Investment Trends With…
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Mr. Joel Achramowicz
Merriman Capital, Inc.
SecurityStockWatch.com: Thank you for joining us today, Joel. Please
give us a brief overview of Merriman Capital and tell us about your background.
Joel Achramowicz: Merriman Capital, Inc. is a wholly-owned subsidiary
of Merriman Holdings, a public company founded in 1987 and traded on the
OTC under the symbol, merr. The firm is a full-service investment bank
offering securities research, trading, institutional sales, advisory services
and banking counsel for small- and micro-cap companies mainly in the U.S.
and Canada. However, the bank does do business at times on a global basis.
We have about 50 professionals located around the country with two major
offices in New York and San Francisco.
SecurityStockWatch.com: We read with great interest in your recent
research that, Software has traditionally secured critical information
on networks and PCs, and it has allowed users to access various centralized
systems applications. But virus attacks and security breaches have demonstrated
that server software, on its own, is not always capable of completely
securing a network or remote user platform. Because of these security
concerns, there is a pressing need in the computer industry for the development
and deployment of a more robust and reliable security infrastructure,
including new security hardware in devices, to guard against these persistent
security risks. Which companies are you tracking in this endpoint
Joel Achramowicz: Actually our focus is directly for the most
part on smaller companies; however, we keep our eyes on most of the large
players as well. In particular, were looking for major technological
shifts in the tech industry that can cause significant disruption, both
macro- and micro-economically. For instance, historically developments
in network security have helped to compartmentalize the security function
within the bounds of most multi-nationals and what we might call the intranet.
This has been manageable for the most part as long as companies could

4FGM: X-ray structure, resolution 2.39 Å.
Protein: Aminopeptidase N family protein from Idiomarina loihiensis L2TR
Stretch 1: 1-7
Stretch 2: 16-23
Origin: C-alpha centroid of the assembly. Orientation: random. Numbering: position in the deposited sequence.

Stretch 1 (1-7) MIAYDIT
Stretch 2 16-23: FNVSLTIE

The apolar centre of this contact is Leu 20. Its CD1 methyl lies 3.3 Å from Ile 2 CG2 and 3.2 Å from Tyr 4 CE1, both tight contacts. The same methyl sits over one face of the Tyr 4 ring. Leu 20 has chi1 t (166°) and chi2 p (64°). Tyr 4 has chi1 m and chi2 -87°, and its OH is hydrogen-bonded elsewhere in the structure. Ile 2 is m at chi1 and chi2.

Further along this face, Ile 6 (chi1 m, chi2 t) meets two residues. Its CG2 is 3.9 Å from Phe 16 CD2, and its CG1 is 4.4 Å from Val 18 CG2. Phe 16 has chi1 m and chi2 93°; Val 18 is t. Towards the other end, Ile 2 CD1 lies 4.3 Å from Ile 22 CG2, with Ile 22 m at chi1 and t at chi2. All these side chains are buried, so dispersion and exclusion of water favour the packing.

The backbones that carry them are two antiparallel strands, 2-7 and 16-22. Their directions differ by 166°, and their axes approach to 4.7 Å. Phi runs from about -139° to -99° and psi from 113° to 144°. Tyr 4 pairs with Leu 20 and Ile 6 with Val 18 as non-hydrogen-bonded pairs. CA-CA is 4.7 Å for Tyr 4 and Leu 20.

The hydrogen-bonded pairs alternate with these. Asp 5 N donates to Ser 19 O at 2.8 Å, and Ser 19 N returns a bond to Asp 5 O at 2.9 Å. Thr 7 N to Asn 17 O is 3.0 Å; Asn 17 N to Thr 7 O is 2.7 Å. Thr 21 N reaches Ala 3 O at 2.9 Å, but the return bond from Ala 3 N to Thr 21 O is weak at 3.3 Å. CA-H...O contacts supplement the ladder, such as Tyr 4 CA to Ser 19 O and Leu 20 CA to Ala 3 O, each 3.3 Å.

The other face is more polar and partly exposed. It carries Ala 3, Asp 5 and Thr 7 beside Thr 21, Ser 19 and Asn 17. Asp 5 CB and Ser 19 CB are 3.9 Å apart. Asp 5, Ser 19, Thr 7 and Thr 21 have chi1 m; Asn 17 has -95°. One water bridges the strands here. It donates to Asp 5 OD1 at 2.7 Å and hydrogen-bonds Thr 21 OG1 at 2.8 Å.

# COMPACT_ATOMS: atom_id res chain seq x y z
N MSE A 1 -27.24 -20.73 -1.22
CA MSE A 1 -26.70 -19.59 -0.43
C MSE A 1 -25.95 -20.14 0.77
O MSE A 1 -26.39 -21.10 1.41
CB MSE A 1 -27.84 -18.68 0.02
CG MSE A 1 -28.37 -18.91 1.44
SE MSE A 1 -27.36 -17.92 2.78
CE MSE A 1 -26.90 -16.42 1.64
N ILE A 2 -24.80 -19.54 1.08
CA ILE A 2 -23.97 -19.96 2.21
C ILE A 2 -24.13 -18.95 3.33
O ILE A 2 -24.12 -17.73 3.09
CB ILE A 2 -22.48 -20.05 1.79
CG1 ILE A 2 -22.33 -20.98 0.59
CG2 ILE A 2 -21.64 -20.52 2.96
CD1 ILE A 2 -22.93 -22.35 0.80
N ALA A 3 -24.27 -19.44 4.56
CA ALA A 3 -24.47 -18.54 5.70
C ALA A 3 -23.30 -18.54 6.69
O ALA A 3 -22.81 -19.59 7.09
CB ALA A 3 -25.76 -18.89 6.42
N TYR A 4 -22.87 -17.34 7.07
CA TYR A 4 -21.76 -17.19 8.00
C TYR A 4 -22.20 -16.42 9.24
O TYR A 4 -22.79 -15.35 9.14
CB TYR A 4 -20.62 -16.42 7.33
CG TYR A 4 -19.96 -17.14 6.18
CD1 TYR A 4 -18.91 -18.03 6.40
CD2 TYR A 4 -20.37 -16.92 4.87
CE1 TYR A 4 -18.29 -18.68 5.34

tether their employees to the internal VPN. Clearly, this is what we were
getting at with the quotation you used above. Unfortunately for most CIOs,
the advent of ubiquitous mobile computing has blown this internal model
apart. The question becomes: How can we ensure security and authenticate
external access to data at the systems level when employees are using
all types of mobile platforms at remote locations?
This concern caused us to become interested in developments in Trusted
Computing and the TCG consortium. It seemed evident to us that endpoint
security will be one of the next major system challenges for multi-nationals
around the world. We believe that the TCG standards can help these institutions
regain control of their distributed, mobile workforces with some modicum
of secure computing based the TCG standards platform. Every mobile device
it seems to us must have a Trusted Platform Module (TPM) for reliable
authentication. Moreover, every disk must have a controller that can encrypt
data directly on the drive to protect this critical and vulnerable data
storeparticularly on laptops and tablets. We call these drives Self-Encrypting
Drives (SEDs). The TCG is evangelizing the incorporation of TPMs, SEDs
and critical endpoint security polices its established to ensure better
computing security for the new era of ubiquitous mobile interactions.
Some of the companies we like that are championing TCG standards going
forward include Microsoft with its forthcoming Windows 8 platform; Wave
Systems with its comprehensive set of software applications that can manage
disparate endpoint devices at the systems level; and, were intrigued
about ARM Holdings, which has recently joined the TCG and is we believe
planning to incorporate TCG standards into its popular processor cores.
There are others, too, that we like; but, thats a start.
SecurityStockWatch.com: What is your perspective on the market
drivers for these solutions? And what about barriers to greater adoption
in the marketplace?
Joel Achramowicz: Unfortunately, security has always been a fragmented
industry and this has been both beneficial and a detriment, too. With
the scope of computing becoming so widespread today, we believe its
perhaps time to have a major player such as Microsoft codify a new comprehensive
set of TCG security applications into a systems platformsuch as
the next Windows 8 platformto provide comprehensive, corporate control
over both internal and external security and across a plethora of devices.
This has yet to be done and we believe that Microsoft can help to validate
the TCG standards as a new paradigm for distributed system security in
todays mobile world.
SecurityStockWatch.com: What are some of the large caps, mid-caps
and small caps, you are tracking in this space? Care to give a brief thumbnail
on each? Any favorites?
Joel Achramowicz: Obviously, Microsoft, Intel (McAfee), Symantec come
to mind, along with the PC OEMs; but, were interested to see whether
Apple, Google and Samsung join the TCG. Nokia recently joined; but of
course, that companys working closely with Microsoft. And, we mentioned
Wave Systems above as perhaps the biggest little company driving
trusted computing. Amazon.com is another name that we might see joining
the TCG since that major e-commerce behemoth has a stake in distributed
mobile computing devices. Clearly, this is going to be an interesting
space to watch going forward.